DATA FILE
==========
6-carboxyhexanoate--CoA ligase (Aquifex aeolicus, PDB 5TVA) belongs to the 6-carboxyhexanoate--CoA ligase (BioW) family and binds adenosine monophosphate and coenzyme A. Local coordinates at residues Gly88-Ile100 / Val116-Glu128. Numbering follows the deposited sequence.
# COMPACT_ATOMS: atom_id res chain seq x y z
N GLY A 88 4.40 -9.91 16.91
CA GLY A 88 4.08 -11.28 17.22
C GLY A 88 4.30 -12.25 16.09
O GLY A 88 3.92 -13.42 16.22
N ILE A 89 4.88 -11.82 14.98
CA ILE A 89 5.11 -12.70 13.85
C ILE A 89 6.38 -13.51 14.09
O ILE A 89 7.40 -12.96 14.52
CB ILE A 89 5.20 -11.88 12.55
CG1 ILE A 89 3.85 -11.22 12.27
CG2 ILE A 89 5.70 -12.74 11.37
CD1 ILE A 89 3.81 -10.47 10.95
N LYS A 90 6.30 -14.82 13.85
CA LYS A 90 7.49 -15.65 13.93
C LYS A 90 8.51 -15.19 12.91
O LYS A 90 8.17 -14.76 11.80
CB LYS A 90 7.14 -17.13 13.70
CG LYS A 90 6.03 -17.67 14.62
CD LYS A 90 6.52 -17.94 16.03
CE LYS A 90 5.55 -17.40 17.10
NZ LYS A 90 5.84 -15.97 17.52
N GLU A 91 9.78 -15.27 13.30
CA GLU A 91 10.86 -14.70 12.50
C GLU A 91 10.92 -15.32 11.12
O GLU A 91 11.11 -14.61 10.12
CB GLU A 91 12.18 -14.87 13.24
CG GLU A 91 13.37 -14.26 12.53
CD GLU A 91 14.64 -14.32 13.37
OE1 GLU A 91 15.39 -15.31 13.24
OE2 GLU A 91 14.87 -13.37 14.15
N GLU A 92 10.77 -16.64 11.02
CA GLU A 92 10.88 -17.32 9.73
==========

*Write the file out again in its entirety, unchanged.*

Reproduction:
6-carboxyhexanoate--CoA ligase (Aquifex aeolicus, PDB 5TVA) belongs to the 6-carboxyhexanoate--CoA ligase (BioW) family and binds adenosine monophosphate and coenzyme A. Local coordinates at residues Gly88-Ile100 / Val116-Glu128. Numbering follows the deposited sequence.
# COMPACT_ATOMS: atom_id res chain seq x y z
N GLY A 88 4.40 -9.91 16.91
CA GLY A 88 4.08 -11.28 17.22
C GLY A 88 4.30 -12.25 16.09
O GLY A 88 3.92 -13.42 16.22
N ILE A 89 4.88 -11.82 14.98
CA ILE A 89 5.11 -12.70 13.85
C ILE A 89 6.38 -13.51 14.09
O ILE A 89 7.40 -12.96 14.52
CB ILE A 89 5.20 -11.88 12.55
CG1 ILE A 89 3.85 -11.22 12.27
CG2 ILE A 89 5.70 -12.74 11.37
CD1 ILE A 89 3.81 -10.47 10.95
N LYS A 90 6.30 -14.82 13.85
CA LYS A 90 7.49 -15.65 13.93
C LYS A 90 8.51 -15.19 12.91
O LYS A 90 8.17 -14.76 11.80
CB LYS A 90 7.14 -17.13 13.70
CG LYS A 90 6.03 -17.67 14.62
CD LYS A 90 6.52 -17.94 16.03
CE LYS A 90 5.55 -17.40 17.10
NZ LYS A 90 5.84 -15.97 17.52
N GLU A 91 9.78 -15.27 13.30
CA GLU A 91 10.86 -14.70 12.50
C GLU A 91 10.92 -15.32 11.12
O GLU A 91 11.11 -14.61 10.12
CB GLU A 91 12.18 -14.87 13.24
CG GLU A 91 13.37 -14.26 12.53
CD GLU A 91 14.64 -14.32 13.37
OE1 GLU A 91 15.39 -15.31 13.24
OE2 GLU A 91 14.87 -13.37 14.15
N GLU A 92 10.77 -16.64 11.02
CA GLU A 92 10.88 -17.32 9.73